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February 28, 2020 at 7:30 PM PST
The 2019–2020 Hugo Literary Series season is the second in our new home. We’ve spent our first year here working to widen the scope of the region’s literary community, actively bringing in writers who are using their work to question, challenge, and rewrite the narratives our culture passes down to us.
Like many of you, we’ve been thinking a lot about the world we live in, about what separates us and what brings us together.
This season, we want to explore those separations: What is it that divides us from each other, from what we hope for, dream of, deserve, or crave? And what are we going to do about it?
Featuring former Marine and Jarhead author Anthony Swofford; Mitchell S. Jackson, author of The Residue Years and Survival Math: Notes on an All-American Family; and acclaimed fiction writer and essayist Charles D’Ambrosio, with new music from R&B soul singer JusMoni.
Anthony Swofford is the author of the memoirs Jarhead and Hotels, Hospitals, and Jails and the novel Exit A. Swofford’s essays, reportage, and opinion pieces have appeared in Harper’s, the Guardian, Slate, the New York Times, and others. He has taught at the Iowa Writers’ Workshop and West Virginia University. He received his MFA from Iowa. In 2020 Knopf will publish his biography of Carlos Arredondo, a Gold Star Father and hero of the 2013 marathon bombing in Boston. He’s currently writing a feature adaptation of this book. His next project is a campus novel called Eight Great Atheists. He lives in Los Angeles with his wife, the writer and photographer Christa Parravani, their three children, and several pets.
Mitchell S. Jackson’s debut novel The Residue Years received wide critical praise. Jackson is the winner of a Whiting Award; his novel won the Ernest J. Gaines Prize for Literary Excellence. Jackson’s honors include fellowships from the Cullman Center of the New York Public Library, the Lannan Foundation, the Ford Foundation, PEN America, TED, New York Foundation for the Arts, and The Center for Fiction. His writing has appeared in the New Yorker, Harpers, the Paris Review, the Guardian, and elsewhere. His nonfiction book Survival Math: Notes on an All-American Family was recently published by Scribner.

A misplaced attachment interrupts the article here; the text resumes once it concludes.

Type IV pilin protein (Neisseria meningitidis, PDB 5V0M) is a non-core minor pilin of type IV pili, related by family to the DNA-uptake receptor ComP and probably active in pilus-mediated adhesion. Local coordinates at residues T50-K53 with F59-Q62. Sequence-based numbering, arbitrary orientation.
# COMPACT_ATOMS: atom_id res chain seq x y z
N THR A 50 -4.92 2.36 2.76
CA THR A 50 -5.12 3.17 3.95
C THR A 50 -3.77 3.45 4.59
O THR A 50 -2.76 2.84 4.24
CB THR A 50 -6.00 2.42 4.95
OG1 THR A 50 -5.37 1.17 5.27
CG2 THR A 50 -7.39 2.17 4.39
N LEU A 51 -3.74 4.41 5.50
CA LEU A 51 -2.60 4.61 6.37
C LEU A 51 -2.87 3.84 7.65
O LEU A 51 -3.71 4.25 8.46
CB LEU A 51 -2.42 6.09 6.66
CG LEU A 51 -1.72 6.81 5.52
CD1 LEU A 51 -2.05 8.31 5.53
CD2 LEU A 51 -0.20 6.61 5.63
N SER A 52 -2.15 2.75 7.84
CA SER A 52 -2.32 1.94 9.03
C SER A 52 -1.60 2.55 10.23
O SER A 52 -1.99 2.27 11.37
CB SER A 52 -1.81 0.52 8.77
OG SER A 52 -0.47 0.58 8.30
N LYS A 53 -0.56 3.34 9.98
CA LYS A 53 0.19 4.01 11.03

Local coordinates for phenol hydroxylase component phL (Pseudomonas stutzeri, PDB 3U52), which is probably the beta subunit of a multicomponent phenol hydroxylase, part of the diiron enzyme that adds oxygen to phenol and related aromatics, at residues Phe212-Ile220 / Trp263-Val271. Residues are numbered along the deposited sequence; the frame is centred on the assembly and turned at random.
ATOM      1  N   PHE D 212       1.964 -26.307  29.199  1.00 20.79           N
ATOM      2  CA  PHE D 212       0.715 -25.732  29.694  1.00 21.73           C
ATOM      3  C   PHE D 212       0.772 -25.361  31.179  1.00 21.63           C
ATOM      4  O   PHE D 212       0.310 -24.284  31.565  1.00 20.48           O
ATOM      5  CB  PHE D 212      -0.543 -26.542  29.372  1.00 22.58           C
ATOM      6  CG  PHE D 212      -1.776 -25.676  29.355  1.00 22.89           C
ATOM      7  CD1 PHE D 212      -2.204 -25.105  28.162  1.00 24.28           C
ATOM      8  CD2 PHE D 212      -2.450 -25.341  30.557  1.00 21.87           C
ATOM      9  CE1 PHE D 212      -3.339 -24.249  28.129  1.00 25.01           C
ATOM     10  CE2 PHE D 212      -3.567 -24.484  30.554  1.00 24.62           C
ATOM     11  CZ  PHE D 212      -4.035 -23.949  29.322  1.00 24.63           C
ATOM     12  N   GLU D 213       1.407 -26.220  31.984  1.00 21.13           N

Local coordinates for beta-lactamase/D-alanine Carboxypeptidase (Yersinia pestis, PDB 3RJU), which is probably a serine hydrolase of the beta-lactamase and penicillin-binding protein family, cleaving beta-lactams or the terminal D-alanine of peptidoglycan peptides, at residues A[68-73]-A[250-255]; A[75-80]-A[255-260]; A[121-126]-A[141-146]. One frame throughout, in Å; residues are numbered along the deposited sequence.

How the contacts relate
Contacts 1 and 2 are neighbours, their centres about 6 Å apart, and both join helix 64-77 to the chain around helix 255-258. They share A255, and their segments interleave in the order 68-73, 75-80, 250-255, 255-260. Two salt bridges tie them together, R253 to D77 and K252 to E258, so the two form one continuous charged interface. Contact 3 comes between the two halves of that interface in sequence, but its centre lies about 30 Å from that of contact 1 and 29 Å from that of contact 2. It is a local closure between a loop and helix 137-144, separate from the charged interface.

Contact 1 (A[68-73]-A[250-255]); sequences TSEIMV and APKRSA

Charles D’Ambrosio is the author of two books of fiction, The Point and Other Stories and The Dead Fish Museum, and two collections of essays, Orphans, and Loitering: New & Collected Essays. His first book was a finalist for the PEN/Hemingway Award, and his most recent collection, The Dead Fish Museum, was a finalist for the PEN/Faulkner Award. He has been the recipient of a Lannan Literary Fellowship, a Whiting Writer’s Award, and an Academy Award in Literature from the American Academy of Arts and Letters. He teaches at the Iowa Writers’ Workshop.
JusMoni, a.k.a. Moni Tep (b. 1993), is a singer and songwriter whose body of work to date includes five self-produced albums, performances across the United States and Canada, and collaborations with the best and brightest emerging talent of the contemporary R&B music scene. She is as steeped in R&B, with its roots in the Black church, as she is in the traditional music and practices of her motherland Cambodia. Her songs relate narratives of motherhood, spiritual transformation, the blood’s memory, and family tradition. JusMoni lives and works in Seattle.